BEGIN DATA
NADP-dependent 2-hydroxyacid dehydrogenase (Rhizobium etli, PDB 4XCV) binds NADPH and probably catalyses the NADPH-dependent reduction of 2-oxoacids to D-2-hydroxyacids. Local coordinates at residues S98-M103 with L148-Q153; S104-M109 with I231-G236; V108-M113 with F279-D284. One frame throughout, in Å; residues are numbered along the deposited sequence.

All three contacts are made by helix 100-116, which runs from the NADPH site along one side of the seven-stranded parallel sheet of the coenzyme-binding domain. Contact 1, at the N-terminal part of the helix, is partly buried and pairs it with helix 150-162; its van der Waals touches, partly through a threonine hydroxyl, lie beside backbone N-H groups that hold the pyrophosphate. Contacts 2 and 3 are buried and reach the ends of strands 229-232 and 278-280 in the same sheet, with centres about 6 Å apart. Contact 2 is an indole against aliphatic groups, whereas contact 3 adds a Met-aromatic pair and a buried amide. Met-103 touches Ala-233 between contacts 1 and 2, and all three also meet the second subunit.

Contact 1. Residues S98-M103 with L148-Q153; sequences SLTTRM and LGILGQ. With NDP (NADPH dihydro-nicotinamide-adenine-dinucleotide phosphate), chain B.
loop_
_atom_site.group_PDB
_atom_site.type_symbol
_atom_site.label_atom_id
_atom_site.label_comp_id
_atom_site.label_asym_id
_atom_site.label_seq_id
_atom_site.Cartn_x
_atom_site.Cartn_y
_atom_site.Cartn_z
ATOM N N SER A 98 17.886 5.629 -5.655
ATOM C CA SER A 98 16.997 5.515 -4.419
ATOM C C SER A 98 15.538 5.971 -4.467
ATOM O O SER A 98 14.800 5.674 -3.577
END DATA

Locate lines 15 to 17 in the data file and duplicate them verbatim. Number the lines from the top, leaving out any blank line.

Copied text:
ATOM C CA SER A 98 16.997 5.515 -4.419
ATOM C C SER A 98 15.538 5.971 -4.467
ATOM O O SER A 98 14.800 5.674 -3.577